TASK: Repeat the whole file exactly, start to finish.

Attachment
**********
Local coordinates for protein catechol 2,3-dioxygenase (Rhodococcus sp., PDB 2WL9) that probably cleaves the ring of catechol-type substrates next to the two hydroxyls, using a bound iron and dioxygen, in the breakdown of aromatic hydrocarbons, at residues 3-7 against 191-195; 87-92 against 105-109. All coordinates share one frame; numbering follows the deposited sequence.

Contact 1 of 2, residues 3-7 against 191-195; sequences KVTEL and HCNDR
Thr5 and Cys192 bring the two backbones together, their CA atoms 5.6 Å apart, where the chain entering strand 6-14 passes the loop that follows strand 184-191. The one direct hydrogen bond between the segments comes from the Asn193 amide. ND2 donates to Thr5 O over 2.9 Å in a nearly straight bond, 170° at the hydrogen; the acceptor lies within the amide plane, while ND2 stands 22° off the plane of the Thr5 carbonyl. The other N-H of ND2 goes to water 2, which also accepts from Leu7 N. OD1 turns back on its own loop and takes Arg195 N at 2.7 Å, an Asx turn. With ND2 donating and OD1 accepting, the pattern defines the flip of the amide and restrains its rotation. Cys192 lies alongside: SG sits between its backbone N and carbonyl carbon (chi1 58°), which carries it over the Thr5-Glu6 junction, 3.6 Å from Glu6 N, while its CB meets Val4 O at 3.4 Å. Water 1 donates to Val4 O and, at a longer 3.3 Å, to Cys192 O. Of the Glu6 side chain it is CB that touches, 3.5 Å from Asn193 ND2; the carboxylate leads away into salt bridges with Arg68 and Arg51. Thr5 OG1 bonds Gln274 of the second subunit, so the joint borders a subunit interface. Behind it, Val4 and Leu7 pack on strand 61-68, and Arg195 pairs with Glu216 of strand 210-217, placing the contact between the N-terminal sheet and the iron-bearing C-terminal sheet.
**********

Local coordinates for protein catechol 2,3-dioxygenase (Rhodococcus sp., PDB 2WL9) that probably cleaves the ring of catechol-type substrates next to the two hydroxyls, using a bound iron and dioxygen, in the breakdown of aromatic hydrocarbons, at residues 3-7 against 191-195; 87-92 against 105-109. All coordinates share one frame; numbering follows the deposited sequence.

Contact 1 of 2, residues 3-7 against 191-195; sequences KVTEL and HCNDR
Thr5 and Cys192 bring the two backbones together, their CA atoms 5.6 Å apart, where the chain entering strand 6-14 passes the loop that follows strand 184-191. The one direct hydrogen bond between the segments comes from the Asn193 amide. ND2 donates to Thr5 O over 2.9 Å in a nearly straight bond, 170° at the hydrogen; the acceptor lies within the amide plane, while ND2 stands 22° off the plane of the Thr5 carbonyl. The other N-H of ND2 goes to water 2, which also accepts from Leu7 N. OD1 turns back on its own loop and takes Arg195 N at 2.7 Å, an Asx turn. With ND2 donating and OD1 accepting, the pattern defines the flip of the amide and restrains its rotation. Cys192 lies alongside: SG sits between its backbone N and carbonyl carbon (chi1 58°), which carries it over the Thr5-Glu6 junction, 3.6 Å from Glu6 N, while its CB meets Val4 O at 3.4 Å. Water 1 donates to Val4 O and, at a longer 3.3 Å, to Cys192 O. Of the Glu6 side chain it is CB that touches, 3.5 Å from Asn193 ND2; the carboxylate leads away into salt bridges with Arg68 and Arg51. Thr5 OG1 bonds Gln274 of the second subunit, so the joint borders a subunit interface. Behind it, Val4 and Leu7 pack on strand 61-68, and Arg195 pairs with Glu216 of strand 210-217, placing the contact between the N-terminal sheet and the iron-bearing C-terminal sheet.